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Panofsky 1965 expresses an early formulation, still often invoked not only in the visual arts that were Panofsky’s particular focus but also in broader historical research. His thesis holds that an essential feature of the Renaissance was an expression of historical anachronism, a sense that the past was both different and separate from the present. Struever 1970 develops this approach in the textual scholarship of particular figures. Burke 1969 agrees with Panofsky’s formulation but presents evidence especially from Renaissance writers of history. The authors in Kelley 1997 focus more particularly on historicist analysis or historical approaches as seen in the formation of other learned disciplines as they took shape during and after the Renaissance. The others here are concerned mainly with the writing of historical works: Findlen 2002 offers a general survey, the authors of Jones-Davies 1995 focus on particular issues in historical writing, and Grafton 2007 examines debates and developments in the nature of historical scholarship from the later Renaissance to the early 18th century. Reynolds 1955 offers a guide to primary sources. Ferguson 1948 surveys how the Renaissance itself has figured as the subject of historical inquiry from the Renaissance onward; the first sections deal with Renaissance-era historians.

  • Burke, Peter. The Renaissance Sense of the Past. London: Edward Arnold, 1969.

    E-mail Citation »

    This introductory work presents some of the features of Renaissance historical thought, including the criticism of documentary sources using the tools of the humanist movement, the criticism of myths as narrative accounts of the past, the interest in explanations and causes, and the sense of anachronism.

  • Ferguson, Wallace K. The Renaissance in Historical Thought: Five Centuries of Interpretation. Boston: Houghton Mifflin, 1948.

    E-mail Citation »

    This classic study, still unsurpassed, surveys the historical understanding of the Renaissance from that period up to the mid-20th century.

  • Findlen, Paula. “Historical Thought in the Renaissance.” In A Companion to Western Historical Thought. Edited by Lloyd Kramer and Sarah Maza, 99–122. Malden, MA: Blackwell, 2002.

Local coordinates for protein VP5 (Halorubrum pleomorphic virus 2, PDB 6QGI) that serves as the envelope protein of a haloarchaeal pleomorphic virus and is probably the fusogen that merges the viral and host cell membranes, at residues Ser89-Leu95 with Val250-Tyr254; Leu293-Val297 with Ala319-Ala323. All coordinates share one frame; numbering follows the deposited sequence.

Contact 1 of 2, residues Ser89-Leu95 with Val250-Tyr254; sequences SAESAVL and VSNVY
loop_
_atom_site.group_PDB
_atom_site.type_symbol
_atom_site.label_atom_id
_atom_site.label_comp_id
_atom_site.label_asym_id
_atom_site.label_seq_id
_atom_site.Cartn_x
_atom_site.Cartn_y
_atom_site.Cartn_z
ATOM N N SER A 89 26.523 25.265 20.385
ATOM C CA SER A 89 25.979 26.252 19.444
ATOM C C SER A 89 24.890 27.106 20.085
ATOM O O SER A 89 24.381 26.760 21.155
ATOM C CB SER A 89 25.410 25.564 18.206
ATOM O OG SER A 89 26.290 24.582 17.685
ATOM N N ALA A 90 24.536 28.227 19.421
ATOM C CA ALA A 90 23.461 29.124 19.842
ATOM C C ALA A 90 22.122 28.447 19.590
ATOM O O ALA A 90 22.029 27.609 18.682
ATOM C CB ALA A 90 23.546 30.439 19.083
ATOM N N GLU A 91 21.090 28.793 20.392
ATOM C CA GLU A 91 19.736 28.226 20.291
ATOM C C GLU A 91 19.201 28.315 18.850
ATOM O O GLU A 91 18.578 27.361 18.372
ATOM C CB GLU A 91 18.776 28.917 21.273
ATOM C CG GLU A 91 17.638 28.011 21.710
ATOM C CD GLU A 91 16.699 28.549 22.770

DOI: 10.1002/9780470998748E-mail Citation »

    In this essay, part of a volume primarily devoted to more modern historical scholarship, Findlen traces the development of historical thought and writing from Petrarch through the 16th century, including topics such as the use of Latin versus vernacular languages, the history of women as an example of challenges to traditional history writing, and the new attention to historical methods.

  • Grafton, Anthony. What Was History? The Art of History in Early Modern Europe. Cambridge, UK, and New York: Cambridge University Press, 2007.

    E-mail Citation »

    In this very readable series of lectures, the author traces the trajectory of humanist historical approaches from the Renaissance through the 18th century.

  • Jones-Davies, M. T., ed. L’histoire au temps de la Renaissance. Paris: Klincksieck, 1995.

    E-mail Citation »

    These conference papers by major scholars address a range of issues in the rise of historical scholarship in the Renaissance, especially but not exclusively in France.

  • Kelley, Donald R., ed. History and the Disciplines: The Reclassification of Knowledge in Early Modern Europe. Rochester, NY: University of Rochester Press, 1997.

    E-mail Citation »

    This collection of articles explores how the rise of historicism transformed other disciplinary classifications and scholarly methods in turn.

  • Panofsky, Erwin. Renaissance and Renascences in Western Art. 2d ed. Stockholm: Almqvist and Wiksell, 1965.

    E-mail Citation »

    First published in 1960, this set of lectures by the noted art historian articulates the now-classic argument that a sense of historical anachronism and a historical sensibility were defining features of the Renaissance.

  • Reynolds, Beatrice R. “Latin Historiography: A Survey, 1400–1600.” Studies in the Renaissance 2 (1955): 7–66.

    DOI: 10.2307/2856959E-mail Citation »

    Many of the sources described in this classic article are still untranslated; the bibliography is especially useful.

  • Struever, Nancy S. The Language of History in the Renaissance: Rhetoric and Historical Consciousness in Florentine Humanism. Princeton, NJ: Princeton University Press, 1970.

    E-mail Citation »

    Focusing on Coluccio Salutati, Leonardo Bruni, and Poggio Bracciolini, the author builds a case for the importance of rhetorical approaches to understanding a key feature of the Renaissance.